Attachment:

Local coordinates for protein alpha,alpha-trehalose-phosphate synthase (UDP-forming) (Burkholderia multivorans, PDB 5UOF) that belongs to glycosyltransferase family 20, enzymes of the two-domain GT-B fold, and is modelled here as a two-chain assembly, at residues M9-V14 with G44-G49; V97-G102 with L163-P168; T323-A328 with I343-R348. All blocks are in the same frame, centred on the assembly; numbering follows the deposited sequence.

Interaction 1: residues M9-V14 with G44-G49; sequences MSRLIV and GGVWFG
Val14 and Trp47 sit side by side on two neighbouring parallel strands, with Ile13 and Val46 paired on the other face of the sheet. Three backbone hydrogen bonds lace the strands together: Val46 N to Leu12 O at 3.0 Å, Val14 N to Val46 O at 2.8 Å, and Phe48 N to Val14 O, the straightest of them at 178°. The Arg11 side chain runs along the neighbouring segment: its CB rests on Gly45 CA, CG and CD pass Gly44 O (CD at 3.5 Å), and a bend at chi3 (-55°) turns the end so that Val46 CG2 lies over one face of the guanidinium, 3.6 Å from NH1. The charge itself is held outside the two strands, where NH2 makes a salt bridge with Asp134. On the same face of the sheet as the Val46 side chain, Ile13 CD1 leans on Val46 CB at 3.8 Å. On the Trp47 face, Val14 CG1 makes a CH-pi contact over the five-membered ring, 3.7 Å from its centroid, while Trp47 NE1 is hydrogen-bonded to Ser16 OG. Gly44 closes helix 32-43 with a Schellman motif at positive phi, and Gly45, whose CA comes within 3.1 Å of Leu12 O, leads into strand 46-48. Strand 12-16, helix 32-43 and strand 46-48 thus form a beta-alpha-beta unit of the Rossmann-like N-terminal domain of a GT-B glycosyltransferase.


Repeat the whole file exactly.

Local coordinates for protein alpha,alpha-trehalose-phosphate synthase (UDP-forming) (Burkholderia multivorans, PDB 5UOF) that belongs to glycosyltransferase family 20, enzymes of the two-domain GT-B fold, and is modelled here as a two-chain assembly, at residues M9-V14 with G44-G49; V97-G102 with L163-P168; T323-A328 with I343-R348. All blocks are in the same frame, centred on the assembly; numbering follows the deposited sequence.

Interaction 1: residues M9-V14 with G44-G49; sequences MSRLIV and GGVWFG
Val14 and Trp47 sit side by side on two neighbouring parallel strands, with Ile13 and Val46 paired on the other face of the sheet. Three backbone hydrogen bonds lace the strands together: Val46 N to Leu12 O at 3.0 Å, Val14 N to Val46 O at 2.8 Å, and Phe48 N to Val14 O, the straightest of them at 178°. The Arg11 side chain runs along the neighbouring segment: its CB rests on Gly45 CA, CG and CD pass Gly44 O (CD at 3.5 Å), and a bend at chi3 (-55°) turns the end so that Val46 CG2 lies over one face of the guanidinium, 3.6 Å from NH1. The charge itself is held outside the two strands, where NH2 makes a salt bridge with Asp134. On the same face of the sheet as the Val46 side chain, Ile13 CD1 leans on Val46 CB at 3.8 Å. On the Trp47 face, Val14 CG1 makes a CH-pi contact over the five-membered ring, 3.7 Å from its centroid, while Trp47 NE1 is hydrogen-bonded to Ser16 OG. Gly44 closes helix 32-43 with a Schellman motif at positive phi, and Gly45, whose CA comes within 3.1 Å of Leu12 O, leads into strand 46-48. Strand 12-16, helix 32-43 and strand 46-48 thus form a beta-alpha-beta unit of the Rossmann-like N-terminal domain of a GT-B glycosyltransferase.